How to Share Bad News with a Patient

Many doctors dread sharing bad news as much as the patient fears receiving it.

Risk Management

How to Share Bad News with a Patient

Advising your patients that you need to refer them to a specialist because you detected a suspicious mass on the X-ray or telling a patient they may eventually need surgery are examples of clinical information that may be perceived as bad news. While conveying bad news to a patient may conjure up fear and anxiety in the patient's mind, many doctors dread performing the task as much as the patient fears receiving the news.


Doctors must be willing to have honest conversations with their patients—no matter how difficult. This in turn reflects on the high levels of caring within the profession, a key reason why many Doctors of Chiropractic chose this career in the first place.

Here are some tips to convey the bad news with as much professionalism as possible.

Give the Patient Advance Warning

Bad news usually comes on the heels of an X-ray or other test. When ordering the study, explain what problem you’re trying to rule out, including any serious conditions. Convey possibilities such as, “It could be serious or it may be easily treatable. That is why it’s important to have a consultation/evaluation immediately.”

Although giving a patient an advance warning can produce some anxiety, this is far outweighed by the risk of delay in treatment or a future allegation of failure to refer in a timely fashion.

How and Where to Break the News

Always choose a private setting when talking to patients about their health issues. Arrange to be close enough to extend a comforting touch, should the need arise.

Request the most appropriate family member to accompany the patient. However, keep in mind family members may not want to hear the news or may disagree with treatment options, which can complicate the decision-making process. Document the process and specifics in the patient’s record.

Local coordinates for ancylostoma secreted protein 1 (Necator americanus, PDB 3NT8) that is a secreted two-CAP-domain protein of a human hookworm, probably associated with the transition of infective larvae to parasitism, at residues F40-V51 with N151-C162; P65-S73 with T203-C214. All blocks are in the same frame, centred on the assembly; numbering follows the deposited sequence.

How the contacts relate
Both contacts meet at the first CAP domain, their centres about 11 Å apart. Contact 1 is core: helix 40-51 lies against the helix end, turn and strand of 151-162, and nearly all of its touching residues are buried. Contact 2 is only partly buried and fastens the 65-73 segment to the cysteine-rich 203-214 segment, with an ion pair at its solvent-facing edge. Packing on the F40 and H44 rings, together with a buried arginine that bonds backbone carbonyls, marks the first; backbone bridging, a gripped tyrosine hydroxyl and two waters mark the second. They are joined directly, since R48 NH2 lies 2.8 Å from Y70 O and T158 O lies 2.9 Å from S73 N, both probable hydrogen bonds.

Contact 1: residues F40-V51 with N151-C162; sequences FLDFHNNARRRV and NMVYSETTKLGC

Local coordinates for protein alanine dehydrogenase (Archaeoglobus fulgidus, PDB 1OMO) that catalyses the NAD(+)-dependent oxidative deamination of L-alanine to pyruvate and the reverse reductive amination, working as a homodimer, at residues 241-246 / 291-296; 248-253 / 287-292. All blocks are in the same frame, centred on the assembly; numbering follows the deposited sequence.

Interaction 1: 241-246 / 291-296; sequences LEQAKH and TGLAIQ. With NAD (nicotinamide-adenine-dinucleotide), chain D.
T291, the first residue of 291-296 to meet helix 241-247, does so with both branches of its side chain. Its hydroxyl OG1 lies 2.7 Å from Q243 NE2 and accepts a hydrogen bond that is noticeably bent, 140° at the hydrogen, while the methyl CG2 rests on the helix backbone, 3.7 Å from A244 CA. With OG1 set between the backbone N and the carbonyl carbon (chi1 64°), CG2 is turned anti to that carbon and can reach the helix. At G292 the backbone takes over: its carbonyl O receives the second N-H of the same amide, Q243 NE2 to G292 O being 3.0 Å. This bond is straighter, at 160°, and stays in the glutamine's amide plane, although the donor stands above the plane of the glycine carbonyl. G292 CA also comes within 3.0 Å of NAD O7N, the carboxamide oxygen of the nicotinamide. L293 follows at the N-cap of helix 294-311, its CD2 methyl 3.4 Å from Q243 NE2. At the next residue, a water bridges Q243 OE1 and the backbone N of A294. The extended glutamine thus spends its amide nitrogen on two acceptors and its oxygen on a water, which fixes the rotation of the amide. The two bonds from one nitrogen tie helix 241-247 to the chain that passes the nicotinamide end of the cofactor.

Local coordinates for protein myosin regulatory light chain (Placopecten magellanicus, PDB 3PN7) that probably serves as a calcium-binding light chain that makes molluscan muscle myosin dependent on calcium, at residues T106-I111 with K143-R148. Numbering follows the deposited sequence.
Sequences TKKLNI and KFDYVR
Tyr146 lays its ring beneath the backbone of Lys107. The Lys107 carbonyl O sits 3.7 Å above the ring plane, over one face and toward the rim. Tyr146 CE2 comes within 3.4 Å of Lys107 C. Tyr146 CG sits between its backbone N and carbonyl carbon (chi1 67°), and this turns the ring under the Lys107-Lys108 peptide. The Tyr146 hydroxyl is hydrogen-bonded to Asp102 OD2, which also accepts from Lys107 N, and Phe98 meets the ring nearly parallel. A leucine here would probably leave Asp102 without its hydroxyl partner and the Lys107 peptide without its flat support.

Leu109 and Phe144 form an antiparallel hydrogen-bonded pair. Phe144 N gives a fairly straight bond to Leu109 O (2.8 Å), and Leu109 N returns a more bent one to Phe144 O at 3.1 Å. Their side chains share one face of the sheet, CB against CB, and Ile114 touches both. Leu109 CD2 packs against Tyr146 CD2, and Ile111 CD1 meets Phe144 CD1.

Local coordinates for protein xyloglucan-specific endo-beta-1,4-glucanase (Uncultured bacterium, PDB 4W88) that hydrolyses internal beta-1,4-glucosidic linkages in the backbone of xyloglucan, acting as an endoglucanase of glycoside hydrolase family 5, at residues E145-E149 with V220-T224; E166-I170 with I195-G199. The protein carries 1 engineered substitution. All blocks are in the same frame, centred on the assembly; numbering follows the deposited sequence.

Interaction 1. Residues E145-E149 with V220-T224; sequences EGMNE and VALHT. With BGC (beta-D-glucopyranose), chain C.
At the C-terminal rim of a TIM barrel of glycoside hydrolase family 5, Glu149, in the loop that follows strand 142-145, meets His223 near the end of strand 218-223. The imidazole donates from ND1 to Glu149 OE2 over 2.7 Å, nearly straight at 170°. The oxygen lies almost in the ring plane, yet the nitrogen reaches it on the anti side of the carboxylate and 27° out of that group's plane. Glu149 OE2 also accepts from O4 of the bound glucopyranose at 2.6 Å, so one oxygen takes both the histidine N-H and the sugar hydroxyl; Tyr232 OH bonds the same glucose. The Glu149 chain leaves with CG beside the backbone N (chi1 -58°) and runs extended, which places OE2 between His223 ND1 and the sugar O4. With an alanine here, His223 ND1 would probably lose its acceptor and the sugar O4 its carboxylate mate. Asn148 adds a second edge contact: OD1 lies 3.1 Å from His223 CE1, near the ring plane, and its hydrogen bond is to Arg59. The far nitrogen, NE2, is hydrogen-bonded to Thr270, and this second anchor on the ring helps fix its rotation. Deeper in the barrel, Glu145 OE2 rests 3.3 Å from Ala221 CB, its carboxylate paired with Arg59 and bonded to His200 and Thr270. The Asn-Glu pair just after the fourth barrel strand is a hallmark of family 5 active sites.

You should also convey hope to help diminish fear. For example, “While a herniated disc is serious, we’ve found many patients do very well with a course of conservative chiropractic care and are able to avoid surgery. We will monitor your case carefully and if surgery is needed we will make the appropriate referral.”

After you share the information, stop speaking and let it sink in. Be ready to respond to questions from both the patient and his or her family. It is often helpful to obtain the patient’s consent to speak with other family members who may call your office for information.

Manage the Tense Moments

When faced with bad news, patients and their families react in different ways. Taking a “we’re in this together” approach may minimize some of the feelings of isolation and being overwhelmed that many patients experience. In addition:

  • If there’s denial, which can lead to non-compliance, repeat the basic information and schedule a follow-up appointment within two days. Be certain there is a process to monitor the scheduled appointment.
  • If you’re challenged about the accuracy of the findings or criticized about your treatment plan, be even more emphatic about the need for a consultation to confirm or refute your findings.

All in all, Doctors of Chiropractic can take solace in the fact that it’s harder for patients to deal with uncertainty than it is to deal with bad news. And by helping your patients deal with their underlying health issues, you’re providing them with an essential and valuable service.


The information in the NCMIC Learning Center is offered solely for general information and educational purposes. It is not offered as, nor does it represent, legal or professional advice. Neither does this information constitute a guideline, practice parameter or standard of care. You should not act or rely upon this information without seeking the advice of an attorney familiar with the specific legal requirements of the state(s) in which you practice. If there is a discrepancy between the site and an insurance policy you have with NCMIC, the policy will prevail.